Protect Your Hands, Head and Feet
When spearfishing, you'll also need to protect your hands, head and feet from cold water, sharp objects & sun exposure. You can wear gloves and socks made of neoprene or a similar material, they should be snug-fitting and have a texture or coating to give extra grip.
Your gloves should provide good dexterity so you can handle your gear easily. Your spearfishing wetsuit may be fitted with a hood, or you can purchase a hood separately, a hood also needs to fit snugly and can be made from neoprene or lighter synthetic materials if diving in the tropics.
Features to look out for
Spearfishing wetsuit often has other great features like a chest loading pad, this provides extra comfort, grip and protection when chest loading your speargun. Heavy-duty knee and wear pads to give you that extra durability when kneeling on the bottom or reaching for your catch. Beaver tail clips are a must to help secure your two-piece wetsuit firmly together and keep it water-tight. Some suits may also have features like a built-in knife sheath or pocket.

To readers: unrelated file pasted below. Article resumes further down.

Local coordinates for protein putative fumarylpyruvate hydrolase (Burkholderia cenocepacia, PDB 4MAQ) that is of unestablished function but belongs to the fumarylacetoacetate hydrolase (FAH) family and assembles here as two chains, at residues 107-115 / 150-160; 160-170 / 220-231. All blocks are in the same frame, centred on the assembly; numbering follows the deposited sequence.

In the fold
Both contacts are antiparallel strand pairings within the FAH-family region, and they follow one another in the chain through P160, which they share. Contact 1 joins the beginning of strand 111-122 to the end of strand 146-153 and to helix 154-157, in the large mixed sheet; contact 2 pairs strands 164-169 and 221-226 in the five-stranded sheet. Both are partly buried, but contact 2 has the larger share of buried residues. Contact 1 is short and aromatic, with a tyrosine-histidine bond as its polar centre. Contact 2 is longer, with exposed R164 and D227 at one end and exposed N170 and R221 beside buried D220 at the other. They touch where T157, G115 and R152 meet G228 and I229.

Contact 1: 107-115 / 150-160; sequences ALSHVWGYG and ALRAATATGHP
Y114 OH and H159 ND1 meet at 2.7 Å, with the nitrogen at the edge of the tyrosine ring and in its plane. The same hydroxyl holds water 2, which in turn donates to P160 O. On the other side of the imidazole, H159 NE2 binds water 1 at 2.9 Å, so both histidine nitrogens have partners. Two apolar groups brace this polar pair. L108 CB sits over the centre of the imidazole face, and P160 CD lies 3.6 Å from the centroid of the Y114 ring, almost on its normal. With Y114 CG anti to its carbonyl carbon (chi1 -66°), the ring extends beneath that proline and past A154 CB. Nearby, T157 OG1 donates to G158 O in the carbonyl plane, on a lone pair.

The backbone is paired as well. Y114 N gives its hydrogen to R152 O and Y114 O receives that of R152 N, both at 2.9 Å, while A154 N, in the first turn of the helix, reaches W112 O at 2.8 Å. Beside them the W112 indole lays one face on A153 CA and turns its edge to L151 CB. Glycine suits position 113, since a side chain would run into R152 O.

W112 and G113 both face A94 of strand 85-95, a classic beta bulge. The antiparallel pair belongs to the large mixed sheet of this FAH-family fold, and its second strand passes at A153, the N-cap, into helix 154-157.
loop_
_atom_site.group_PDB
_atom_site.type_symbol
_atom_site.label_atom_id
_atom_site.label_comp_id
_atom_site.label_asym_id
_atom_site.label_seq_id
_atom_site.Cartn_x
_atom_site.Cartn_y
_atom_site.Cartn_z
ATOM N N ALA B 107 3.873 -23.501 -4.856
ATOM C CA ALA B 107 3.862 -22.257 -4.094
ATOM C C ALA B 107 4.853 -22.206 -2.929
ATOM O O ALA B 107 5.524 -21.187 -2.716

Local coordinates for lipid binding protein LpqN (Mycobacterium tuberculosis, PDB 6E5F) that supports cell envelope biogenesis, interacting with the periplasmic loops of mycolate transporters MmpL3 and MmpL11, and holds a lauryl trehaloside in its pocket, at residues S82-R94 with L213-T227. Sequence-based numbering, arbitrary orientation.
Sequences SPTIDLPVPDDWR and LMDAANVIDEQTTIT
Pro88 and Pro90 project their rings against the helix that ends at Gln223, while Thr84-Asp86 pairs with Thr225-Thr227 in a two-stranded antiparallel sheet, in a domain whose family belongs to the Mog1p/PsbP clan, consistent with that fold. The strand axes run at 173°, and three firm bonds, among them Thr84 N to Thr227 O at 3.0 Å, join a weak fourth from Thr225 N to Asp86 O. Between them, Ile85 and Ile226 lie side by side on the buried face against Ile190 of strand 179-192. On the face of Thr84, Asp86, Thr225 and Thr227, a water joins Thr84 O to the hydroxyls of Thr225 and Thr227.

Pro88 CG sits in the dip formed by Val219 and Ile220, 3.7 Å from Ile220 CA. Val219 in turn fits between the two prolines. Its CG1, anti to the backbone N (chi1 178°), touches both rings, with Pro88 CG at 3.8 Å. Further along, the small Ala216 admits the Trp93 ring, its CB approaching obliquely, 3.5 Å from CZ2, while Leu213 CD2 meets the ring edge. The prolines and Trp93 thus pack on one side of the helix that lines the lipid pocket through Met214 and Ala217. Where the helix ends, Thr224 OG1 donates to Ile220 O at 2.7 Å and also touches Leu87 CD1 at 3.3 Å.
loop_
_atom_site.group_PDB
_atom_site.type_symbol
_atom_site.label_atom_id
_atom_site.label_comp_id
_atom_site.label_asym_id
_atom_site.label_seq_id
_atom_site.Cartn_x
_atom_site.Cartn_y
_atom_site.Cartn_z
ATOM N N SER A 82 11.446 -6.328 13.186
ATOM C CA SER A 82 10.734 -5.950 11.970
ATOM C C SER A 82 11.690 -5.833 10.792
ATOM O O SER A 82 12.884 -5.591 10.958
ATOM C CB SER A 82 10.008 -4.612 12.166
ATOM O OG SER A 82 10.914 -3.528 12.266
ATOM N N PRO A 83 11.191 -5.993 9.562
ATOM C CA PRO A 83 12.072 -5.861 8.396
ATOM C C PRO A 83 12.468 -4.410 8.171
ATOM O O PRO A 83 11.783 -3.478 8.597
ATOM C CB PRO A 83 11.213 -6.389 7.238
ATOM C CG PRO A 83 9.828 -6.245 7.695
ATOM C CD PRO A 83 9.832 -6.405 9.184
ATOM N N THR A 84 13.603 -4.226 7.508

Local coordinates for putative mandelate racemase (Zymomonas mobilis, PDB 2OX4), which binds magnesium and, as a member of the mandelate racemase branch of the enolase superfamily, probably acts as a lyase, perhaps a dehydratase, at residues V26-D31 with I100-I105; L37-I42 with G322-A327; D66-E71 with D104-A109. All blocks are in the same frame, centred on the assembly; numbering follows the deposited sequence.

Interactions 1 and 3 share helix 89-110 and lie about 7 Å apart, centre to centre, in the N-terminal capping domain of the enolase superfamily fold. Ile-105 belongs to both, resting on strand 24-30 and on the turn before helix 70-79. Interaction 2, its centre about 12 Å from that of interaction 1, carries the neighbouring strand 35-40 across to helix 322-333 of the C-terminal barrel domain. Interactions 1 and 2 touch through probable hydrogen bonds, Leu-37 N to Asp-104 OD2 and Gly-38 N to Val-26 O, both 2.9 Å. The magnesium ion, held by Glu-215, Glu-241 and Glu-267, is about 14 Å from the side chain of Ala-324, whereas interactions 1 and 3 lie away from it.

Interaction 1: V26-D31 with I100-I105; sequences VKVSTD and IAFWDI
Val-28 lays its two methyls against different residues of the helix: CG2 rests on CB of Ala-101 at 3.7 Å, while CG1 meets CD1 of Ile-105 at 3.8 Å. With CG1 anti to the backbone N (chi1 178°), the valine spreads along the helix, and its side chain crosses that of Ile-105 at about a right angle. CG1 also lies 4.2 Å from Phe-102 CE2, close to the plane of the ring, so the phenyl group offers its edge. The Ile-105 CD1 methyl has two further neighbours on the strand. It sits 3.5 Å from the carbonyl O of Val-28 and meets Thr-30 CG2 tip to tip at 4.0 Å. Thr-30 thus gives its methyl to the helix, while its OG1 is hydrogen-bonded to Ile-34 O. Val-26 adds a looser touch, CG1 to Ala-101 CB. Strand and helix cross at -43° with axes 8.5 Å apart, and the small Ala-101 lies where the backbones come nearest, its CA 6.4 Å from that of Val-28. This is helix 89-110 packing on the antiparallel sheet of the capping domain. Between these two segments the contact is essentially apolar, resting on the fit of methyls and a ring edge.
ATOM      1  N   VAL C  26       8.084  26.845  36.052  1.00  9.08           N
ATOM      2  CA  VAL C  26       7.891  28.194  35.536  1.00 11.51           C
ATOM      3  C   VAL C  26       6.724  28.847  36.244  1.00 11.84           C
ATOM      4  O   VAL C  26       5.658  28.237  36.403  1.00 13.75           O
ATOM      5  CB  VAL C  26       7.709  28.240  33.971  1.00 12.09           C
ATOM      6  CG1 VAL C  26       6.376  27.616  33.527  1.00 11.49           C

In conclusion, a wetsuit is an essential piece of equipment for spearfishing, and you need to choose the right one based on the water temperature and environment. Neoprene is the most common material used for wetsuits, and you can choose between open-cell or closed-cell neoprene.
Planning ahead of time and doing research can help you choose the right wetsuit for your next spearfishing adventure. Brands like Rob Allen, Seac and Neptune offer a wide range of wetsuits to choose from. Don't forget to protect your hands, and with the right wetsuit, you can stay warm and comfortable throughout your dive.